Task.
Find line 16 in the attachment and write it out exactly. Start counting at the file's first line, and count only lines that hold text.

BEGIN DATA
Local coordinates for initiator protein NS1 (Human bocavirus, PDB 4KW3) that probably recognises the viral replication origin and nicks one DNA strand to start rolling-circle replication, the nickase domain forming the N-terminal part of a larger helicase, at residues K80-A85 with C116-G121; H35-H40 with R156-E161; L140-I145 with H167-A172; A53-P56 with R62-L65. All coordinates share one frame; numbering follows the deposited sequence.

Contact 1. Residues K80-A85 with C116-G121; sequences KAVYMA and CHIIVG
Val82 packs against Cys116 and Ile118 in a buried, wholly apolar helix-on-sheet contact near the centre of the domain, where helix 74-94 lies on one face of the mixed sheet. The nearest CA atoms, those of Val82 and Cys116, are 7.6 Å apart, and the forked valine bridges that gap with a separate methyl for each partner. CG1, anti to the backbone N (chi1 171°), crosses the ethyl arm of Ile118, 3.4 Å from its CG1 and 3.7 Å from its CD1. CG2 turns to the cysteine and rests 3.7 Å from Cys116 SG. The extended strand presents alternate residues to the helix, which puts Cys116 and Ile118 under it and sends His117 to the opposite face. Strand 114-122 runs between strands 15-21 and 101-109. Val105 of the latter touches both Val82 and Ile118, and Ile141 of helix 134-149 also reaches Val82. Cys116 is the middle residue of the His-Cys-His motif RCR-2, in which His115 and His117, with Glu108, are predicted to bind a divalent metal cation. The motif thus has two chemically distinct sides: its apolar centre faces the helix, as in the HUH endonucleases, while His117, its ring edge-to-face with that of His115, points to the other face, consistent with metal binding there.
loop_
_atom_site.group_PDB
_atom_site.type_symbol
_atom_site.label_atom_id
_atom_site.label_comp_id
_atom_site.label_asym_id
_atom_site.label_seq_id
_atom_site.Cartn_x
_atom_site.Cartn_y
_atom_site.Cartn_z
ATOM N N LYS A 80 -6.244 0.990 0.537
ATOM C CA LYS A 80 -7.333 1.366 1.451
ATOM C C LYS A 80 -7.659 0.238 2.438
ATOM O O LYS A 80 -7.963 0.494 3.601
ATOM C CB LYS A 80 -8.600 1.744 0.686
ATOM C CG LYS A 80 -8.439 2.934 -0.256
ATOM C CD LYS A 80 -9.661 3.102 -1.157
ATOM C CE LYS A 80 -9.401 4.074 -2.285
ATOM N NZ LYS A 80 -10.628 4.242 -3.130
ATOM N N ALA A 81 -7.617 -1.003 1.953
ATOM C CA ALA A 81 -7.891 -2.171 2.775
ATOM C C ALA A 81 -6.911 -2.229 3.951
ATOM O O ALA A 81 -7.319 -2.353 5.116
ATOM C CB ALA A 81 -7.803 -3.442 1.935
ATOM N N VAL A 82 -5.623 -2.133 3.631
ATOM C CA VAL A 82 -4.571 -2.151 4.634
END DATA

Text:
ATOM C C LYS A 80 -7.659 0.238 2.438